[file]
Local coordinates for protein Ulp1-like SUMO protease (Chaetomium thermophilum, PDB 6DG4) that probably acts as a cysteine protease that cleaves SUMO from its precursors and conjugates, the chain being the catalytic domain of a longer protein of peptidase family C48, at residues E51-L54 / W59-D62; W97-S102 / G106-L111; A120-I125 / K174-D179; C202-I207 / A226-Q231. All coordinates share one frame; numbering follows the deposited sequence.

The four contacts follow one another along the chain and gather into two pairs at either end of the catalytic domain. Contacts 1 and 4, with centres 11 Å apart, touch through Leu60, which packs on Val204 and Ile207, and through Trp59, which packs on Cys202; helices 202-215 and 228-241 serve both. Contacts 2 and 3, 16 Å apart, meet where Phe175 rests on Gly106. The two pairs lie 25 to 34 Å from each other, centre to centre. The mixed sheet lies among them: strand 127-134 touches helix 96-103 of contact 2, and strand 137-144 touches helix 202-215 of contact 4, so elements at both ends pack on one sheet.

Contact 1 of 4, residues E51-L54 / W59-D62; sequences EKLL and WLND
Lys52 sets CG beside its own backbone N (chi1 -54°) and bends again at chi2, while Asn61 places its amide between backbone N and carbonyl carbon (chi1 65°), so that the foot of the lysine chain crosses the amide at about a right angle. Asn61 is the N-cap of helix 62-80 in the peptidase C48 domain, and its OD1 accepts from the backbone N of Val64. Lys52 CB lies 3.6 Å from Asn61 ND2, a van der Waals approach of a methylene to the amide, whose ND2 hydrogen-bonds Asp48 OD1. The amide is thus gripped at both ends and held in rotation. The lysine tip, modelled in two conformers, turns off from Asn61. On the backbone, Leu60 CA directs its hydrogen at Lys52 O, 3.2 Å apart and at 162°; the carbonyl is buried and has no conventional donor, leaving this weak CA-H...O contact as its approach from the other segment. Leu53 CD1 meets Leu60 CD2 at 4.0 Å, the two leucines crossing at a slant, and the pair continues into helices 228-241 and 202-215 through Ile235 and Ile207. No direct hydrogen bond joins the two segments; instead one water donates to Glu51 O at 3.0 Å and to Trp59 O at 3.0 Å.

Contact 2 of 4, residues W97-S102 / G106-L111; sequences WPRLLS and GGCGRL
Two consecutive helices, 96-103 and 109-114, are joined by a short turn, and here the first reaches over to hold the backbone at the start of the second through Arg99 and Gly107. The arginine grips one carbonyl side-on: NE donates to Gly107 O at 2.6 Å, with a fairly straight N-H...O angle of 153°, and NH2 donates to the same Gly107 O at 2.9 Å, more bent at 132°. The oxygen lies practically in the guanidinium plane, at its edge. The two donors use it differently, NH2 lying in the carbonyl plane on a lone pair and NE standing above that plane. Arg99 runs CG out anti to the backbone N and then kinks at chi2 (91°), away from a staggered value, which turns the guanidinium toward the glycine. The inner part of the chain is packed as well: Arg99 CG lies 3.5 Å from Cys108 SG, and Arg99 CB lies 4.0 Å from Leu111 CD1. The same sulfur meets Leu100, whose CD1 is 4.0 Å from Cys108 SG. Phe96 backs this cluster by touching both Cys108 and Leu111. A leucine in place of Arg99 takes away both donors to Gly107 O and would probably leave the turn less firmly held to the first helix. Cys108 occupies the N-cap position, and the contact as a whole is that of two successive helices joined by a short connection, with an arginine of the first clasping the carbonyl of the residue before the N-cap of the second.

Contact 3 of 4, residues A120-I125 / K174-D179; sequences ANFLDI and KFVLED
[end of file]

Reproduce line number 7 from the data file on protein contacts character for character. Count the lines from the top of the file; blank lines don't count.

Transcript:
Contact 3 of 4, residues A120-I125 / K174-D179; sequences ANFLDI and KFVLED